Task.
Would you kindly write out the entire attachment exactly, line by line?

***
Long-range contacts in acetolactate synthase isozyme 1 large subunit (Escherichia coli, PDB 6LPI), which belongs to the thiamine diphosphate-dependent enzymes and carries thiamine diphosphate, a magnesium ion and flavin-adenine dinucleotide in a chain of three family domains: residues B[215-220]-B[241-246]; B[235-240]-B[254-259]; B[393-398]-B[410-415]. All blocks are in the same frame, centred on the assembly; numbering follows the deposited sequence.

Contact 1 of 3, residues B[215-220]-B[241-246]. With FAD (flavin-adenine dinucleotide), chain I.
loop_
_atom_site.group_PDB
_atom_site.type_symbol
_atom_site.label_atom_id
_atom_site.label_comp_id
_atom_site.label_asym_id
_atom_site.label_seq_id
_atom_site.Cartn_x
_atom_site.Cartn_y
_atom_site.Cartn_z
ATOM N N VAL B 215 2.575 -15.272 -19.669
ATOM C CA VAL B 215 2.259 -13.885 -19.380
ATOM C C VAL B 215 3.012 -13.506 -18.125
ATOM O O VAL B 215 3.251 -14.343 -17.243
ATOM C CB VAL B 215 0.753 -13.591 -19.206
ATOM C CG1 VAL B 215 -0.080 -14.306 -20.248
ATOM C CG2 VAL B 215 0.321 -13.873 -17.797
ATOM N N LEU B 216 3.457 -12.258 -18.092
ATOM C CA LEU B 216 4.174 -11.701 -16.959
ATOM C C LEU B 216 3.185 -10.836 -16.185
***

Long-range contacts in acetolactate synthase isozyme 1 large subunit (Escherichia coli, PDB 6LPI), which belongs to the thiamine diphosphate-dependent enzymes and carries thiamine diphosphate, a magnesium ion and flavin-adenine dinucleotide in a chain of three family domains: residues B[215-220]-B[241-246]; B[235-240]-B[254-259]; B[393-398]-B[410-415]. All blocks are in the same frame, centred on the assembly; numbering follows the deposited sequence.

Contact 1 of 3, residues B[215-220]-B[241-246]. With FAD (flavin-adenine dinucleotide), chain I.
loop_
_atom_site.group_PDB
_atom_site.type_symbol
_atom_site.label_atom_id
_atom_site.label_comp_id
_atom_site.label_asym_id
_atom_site.label_seq_id
_atom_site.Cartn_x
_atom_site.Cartn_y
_atom_site.Cartn_z
ATOM N N VAL B 215 2.575 -15.272 -19.669
ATOM C CA VAL B 215 2.259 -13.885 -19.380
ATOM C C VAL B 215 3.012 -13.506 -18.125
ATOM O O VAL B 215 3.251 -14.343 -17.243
ATOM C CB VAL B 215 0.753 -13.591 -19.206
ATOM C CG1 VAL B 215 -0.080 -14.306 -20.248
ATOM C CG2 VAL B 215 0.321 -13.873 -17.797
ATOM N N LEU B 216 3.457 -12.258 -18.092
ATOM C CA LEU B 216 4.174 -11.701 -16.959
ATOM C C LEU B 216 3.185 -10.836 -16.185